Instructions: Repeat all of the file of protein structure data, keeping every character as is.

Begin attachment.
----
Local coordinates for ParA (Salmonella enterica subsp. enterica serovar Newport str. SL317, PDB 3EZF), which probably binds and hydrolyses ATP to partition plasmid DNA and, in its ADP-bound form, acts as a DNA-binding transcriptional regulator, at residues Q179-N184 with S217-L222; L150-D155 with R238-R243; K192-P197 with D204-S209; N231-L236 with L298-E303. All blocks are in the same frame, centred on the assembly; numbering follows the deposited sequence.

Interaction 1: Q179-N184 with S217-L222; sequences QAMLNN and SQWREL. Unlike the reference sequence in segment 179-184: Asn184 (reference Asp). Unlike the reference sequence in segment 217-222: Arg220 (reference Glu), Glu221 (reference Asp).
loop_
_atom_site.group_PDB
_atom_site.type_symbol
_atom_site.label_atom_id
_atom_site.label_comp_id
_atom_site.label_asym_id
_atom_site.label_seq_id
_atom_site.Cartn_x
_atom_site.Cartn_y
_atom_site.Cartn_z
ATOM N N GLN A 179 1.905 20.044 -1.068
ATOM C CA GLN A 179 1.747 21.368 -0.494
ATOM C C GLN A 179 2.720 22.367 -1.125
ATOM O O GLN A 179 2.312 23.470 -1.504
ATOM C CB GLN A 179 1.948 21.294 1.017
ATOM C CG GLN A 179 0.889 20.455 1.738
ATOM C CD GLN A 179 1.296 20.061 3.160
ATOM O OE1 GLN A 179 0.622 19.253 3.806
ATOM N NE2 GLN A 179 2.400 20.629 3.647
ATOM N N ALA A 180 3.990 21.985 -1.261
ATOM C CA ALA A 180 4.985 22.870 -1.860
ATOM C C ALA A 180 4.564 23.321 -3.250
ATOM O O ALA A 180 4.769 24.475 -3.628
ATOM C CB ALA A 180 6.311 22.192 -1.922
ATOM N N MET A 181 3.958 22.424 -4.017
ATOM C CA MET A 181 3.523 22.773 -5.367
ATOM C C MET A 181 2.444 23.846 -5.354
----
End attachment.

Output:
Local coordinates for ParA (Salmonella enterica subsp. enterica serovar Newport str. SL317, PDB 3EZF), which probably binds and hydrolyses ATP to partition plasmid DNA and, in its ADP-bound form, acts as a DNA-binding transcriptional regulator, at residues Q179-N184 with S217-L222; L150-D155 with R238-R243; K192-P197 with D204-S209; N231-L236 with L298-E303. All blocks are in the same frame, centred on the assembly; numbering follows the deposited sequence.

Interaction 1: Q179-N184 with S217-L222; sequences QAMLNN and SQWREL. Unlike the reference sequence in segment 179-184: Asn184 (reference Asp). Unlike the reference sequence in segment 217-222: Arg220 (reference Glu), Glu221 (reference Asp).
loop_
_atom_site.group_PDB
_atom_site.type_symbol
_atom_site.label_atom_id
_atom_site.label_comp_id
_atom_site.label_asym_id
_atom_site.label_seq_id
_atom_site.Cartn_x
_atom_site.Cartn_y
_atom_site.Cartn_z
ATOM N N GLN A 179 1.905 20.044 -1.068
ATOM C CA GLN A 179 1.747 21.368 -0.494
ATOM C C GLN A 179 2.720 22.367 -1.125
ATOM O O GLN A 179 2.312 23.470 -1.504
ATOM C CB GLN A 179 1.948 21.294 1.017
ATOM C CG GLN A 179 0.889 20.455 1.738
ATOM C CD GLN A 179 1.296 20.061 3.160
ATOM O OE1 GLN A 179 0.622 19.253 3.806
ATOM N NE2 GLN A 179 2.400 20.629 3.647
ATOM N N ALA A 180 3.990 21.985 -1.261
ATOM C CA ALA A 180 4.985 22.870 -1.860
ATOM C C ALA A 180 4.564 23.321 -3.250
ATOM O O ALA A 180 4.769 24.475 -3.628
ATOM C CB ALA A 180 6.311 22.192 -1.922
ATOM N N MET A 181 3.958 22.424 -4.017
ATOM C CA MET A 181 3.523 22.773 -5.367
ATOM C C MET A 181 2.444 23.846 -5.354